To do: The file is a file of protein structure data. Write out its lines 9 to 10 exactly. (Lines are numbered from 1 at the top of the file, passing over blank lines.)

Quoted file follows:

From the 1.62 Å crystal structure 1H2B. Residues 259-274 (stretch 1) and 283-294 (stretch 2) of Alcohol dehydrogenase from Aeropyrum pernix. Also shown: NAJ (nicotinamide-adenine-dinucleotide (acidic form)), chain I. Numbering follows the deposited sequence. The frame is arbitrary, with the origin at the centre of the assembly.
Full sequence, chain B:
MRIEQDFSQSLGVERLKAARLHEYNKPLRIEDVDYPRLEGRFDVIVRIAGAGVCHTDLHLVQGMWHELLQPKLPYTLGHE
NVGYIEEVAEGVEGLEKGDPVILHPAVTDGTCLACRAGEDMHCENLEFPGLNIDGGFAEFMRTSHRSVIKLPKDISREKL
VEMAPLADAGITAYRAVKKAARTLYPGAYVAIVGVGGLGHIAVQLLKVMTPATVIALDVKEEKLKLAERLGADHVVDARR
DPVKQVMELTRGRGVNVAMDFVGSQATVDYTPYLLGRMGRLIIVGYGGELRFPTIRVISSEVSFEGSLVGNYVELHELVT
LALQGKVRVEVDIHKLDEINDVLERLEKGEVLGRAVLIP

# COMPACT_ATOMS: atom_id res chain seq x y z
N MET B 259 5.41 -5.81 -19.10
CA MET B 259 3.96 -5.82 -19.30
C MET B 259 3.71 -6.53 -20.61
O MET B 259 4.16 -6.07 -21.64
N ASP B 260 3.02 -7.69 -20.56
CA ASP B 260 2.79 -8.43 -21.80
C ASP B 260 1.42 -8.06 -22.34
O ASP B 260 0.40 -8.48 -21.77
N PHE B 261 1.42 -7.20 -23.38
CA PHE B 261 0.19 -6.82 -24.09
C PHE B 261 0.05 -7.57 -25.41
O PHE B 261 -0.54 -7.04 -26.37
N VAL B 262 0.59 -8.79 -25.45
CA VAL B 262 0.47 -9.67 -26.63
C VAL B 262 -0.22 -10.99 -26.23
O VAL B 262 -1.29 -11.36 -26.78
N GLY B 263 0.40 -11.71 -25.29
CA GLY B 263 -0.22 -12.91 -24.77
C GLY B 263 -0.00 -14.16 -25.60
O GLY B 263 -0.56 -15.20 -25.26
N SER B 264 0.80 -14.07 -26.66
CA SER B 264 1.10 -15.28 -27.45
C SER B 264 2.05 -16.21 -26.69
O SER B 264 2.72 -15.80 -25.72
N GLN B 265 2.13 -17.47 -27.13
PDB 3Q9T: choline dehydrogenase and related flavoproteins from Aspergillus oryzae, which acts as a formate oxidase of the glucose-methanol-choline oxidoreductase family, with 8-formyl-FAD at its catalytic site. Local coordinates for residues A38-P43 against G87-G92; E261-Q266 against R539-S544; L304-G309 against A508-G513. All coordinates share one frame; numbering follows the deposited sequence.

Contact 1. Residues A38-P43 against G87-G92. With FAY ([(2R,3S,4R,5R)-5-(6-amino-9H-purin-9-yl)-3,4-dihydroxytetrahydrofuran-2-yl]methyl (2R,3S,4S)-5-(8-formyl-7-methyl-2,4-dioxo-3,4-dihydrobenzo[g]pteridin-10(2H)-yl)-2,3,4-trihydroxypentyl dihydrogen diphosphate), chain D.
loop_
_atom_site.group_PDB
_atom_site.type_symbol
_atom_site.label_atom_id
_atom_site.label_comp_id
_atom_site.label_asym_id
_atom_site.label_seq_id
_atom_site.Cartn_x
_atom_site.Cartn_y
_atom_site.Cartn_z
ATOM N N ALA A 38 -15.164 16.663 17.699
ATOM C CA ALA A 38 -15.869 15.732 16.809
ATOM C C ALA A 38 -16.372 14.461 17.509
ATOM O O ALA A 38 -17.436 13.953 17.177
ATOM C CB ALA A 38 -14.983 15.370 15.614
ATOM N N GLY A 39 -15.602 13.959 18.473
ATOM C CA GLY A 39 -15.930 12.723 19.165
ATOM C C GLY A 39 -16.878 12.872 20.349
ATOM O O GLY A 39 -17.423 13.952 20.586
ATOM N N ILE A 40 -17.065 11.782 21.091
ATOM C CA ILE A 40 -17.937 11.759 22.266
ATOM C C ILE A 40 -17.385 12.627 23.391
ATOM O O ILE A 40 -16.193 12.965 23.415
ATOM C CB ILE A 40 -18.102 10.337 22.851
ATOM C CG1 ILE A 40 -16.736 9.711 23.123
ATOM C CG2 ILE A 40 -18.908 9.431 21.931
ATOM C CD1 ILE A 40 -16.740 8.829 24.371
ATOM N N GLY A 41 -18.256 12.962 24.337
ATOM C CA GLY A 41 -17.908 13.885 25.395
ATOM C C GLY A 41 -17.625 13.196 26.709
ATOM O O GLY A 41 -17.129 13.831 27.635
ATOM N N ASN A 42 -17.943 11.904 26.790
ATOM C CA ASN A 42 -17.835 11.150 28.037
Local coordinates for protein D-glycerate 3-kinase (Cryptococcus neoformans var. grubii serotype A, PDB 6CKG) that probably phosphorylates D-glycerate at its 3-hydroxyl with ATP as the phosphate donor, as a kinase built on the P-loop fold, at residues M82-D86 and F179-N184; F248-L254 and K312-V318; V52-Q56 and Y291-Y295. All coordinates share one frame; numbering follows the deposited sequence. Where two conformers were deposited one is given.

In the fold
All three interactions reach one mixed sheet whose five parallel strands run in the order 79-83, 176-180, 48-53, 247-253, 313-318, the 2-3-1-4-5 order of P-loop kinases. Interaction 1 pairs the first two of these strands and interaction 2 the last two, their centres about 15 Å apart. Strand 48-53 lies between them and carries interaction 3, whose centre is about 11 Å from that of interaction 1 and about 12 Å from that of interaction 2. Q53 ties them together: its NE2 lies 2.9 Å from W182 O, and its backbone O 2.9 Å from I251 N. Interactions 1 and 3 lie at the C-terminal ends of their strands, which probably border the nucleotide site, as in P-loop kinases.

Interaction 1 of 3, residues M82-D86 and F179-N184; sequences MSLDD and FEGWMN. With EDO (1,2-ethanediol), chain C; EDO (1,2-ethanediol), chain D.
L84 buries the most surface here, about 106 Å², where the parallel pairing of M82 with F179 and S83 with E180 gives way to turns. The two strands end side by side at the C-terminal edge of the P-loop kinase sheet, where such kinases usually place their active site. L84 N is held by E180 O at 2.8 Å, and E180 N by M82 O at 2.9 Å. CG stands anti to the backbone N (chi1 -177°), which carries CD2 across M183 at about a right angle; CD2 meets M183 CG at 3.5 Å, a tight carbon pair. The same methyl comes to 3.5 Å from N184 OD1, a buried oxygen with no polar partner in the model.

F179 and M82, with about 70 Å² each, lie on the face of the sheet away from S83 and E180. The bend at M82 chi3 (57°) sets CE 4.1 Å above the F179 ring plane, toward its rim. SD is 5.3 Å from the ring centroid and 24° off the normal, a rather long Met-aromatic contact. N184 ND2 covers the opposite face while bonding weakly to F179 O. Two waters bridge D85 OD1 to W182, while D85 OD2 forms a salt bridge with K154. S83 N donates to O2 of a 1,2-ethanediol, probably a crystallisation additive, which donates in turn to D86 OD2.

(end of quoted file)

N MET B 259 5.41 -5.81 -19.10
CA MET B 259 3.96 -5.82 -19.30